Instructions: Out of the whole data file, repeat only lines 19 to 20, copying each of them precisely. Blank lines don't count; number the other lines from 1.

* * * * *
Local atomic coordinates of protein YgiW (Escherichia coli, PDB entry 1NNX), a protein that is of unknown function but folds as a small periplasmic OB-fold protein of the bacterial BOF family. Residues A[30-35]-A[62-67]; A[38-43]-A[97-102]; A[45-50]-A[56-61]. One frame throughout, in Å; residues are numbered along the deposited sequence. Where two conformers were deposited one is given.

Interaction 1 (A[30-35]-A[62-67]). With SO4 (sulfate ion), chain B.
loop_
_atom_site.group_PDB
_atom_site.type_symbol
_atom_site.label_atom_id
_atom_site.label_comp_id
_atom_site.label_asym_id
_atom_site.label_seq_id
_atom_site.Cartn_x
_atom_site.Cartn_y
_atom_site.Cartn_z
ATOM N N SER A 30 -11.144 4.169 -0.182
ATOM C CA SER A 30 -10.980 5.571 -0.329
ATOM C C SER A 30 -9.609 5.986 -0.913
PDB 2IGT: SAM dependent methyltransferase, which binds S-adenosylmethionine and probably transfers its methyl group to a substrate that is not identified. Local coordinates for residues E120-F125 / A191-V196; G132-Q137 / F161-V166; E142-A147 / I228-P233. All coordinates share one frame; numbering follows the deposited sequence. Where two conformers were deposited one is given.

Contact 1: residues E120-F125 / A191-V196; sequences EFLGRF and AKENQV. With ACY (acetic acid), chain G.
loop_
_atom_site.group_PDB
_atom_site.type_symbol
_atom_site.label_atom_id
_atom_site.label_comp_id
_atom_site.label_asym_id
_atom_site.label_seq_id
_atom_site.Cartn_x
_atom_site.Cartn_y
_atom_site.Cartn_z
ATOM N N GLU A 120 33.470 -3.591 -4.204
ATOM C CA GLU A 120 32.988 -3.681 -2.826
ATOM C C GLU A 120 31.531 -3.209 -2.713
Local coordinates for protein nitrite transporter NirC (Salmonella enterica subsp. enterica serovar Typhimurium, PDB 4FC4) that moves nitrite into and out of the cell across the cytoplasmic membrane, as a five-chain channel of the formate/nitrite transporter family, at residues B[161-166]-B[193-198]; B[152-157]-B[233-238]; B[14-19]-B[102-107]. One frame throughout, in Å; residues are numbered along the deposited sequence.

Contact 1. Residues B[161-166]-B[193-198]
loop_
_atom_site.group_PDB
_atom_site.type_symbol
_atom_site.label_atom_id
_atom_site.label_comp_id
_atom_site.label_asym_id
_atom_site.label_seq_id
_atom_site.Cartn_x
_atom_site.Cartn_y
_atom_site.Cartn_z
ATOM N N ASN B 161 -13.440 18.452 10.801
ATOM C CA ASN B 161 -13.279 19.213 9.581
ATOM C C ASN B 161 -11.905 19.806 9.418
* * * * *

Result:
_atom_site.group_PDB
_atom_site.type_symbol